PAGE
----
Thoughts for the Week

Posts tagged ‘God’

Why Do You Do Good Deeds?

Good deeds have always been, and always should be, encouraged – whether it’s helping someone move, assisting an elderly person, or simply giving out small gifts to strangers.

While sometimes the secular and Christian charities and good deeds look similar, the reason behind them can differ greatly.

Many good outreach efforts from the community that I’ve witnessed in my lifetime were due to there being some kind of crisis: Hurricane Katrina, the Twin Towers attacks (9/11), and others.

While it’s very touching to see the best come out of people during times of need and disaster, sometimes the only reason for doing good stems from the fact that something bad has occurred.

I’m certainly not condemning the charities and those who do good in the face of misfortune, I applaud them! God designed us in his image, and his kindness shows through in crisis.

However, there’s something special about one who does good to others not because of something bad, but because God is good.

Philippians 2:13 says “for it is God who works in you to will and to act according to his good purpose” (NIV).

There is so much more joy to be had when someone loves and does good to others because they  want to celebrate God’s goodness.

So this week, keep in mind that joy is the best fuel for doing good.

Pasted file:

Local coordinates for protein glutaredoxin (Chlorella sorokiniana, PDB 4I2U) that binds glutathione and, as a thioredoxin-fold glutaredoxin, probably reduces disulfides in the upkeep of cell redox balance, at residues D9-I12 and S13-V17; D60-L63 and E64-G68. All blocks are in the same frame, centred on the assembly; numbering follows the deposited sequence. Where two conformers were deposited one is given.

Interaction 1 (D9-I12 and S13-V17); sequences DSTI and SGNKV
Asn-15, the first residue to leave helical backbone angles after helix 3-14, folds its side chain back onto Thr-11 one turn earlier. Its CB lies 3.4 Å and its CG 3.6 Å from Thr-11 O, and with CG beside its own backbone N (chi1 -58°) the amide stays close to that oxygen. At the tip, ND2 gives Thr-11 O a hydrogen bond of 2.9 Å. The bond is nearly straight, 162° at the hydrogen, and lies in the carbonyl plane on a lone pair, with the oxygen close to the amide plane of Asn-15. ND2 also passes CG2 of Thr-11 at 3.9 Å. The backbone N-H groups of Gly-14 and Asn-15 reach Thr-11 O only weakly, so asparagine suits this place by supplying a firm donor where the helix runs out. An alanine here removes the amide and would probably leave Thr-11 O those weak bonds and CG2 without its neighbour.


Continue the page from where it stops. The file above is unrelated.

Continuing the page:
Copyright 2016 by Molly Farnsley. Use by permission only.
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Any Place Can Be Home

It’s easy to feel out of place from time to time. Even the place where one lays down his or her head can feel alien.

The author of Psalm 119 understood this unfortunate fact, and painted a subtle connection between verses 19 and 54.

Psalm 119:19 says something that many Christians have echoed throughout history “I am a stranger on earth; do not hide your commands from me” (NIV). 

But there is a positive answer to those who feel as though they don’t belong. Just thirty-five verses later, the psalmist says “[The Lord’s] decrees are the theme of my song wherever I lodge” (v.54, NIV).

The comparison indicates that wherever one stays can become the place where someone belongs the most. God’s law and his presence can make any place on earth feel like home.

Copyright 2016 by Molly Farnsley. Use by permission only.

Against All Odds

Sometimes we have to face issues that seem downright impossible.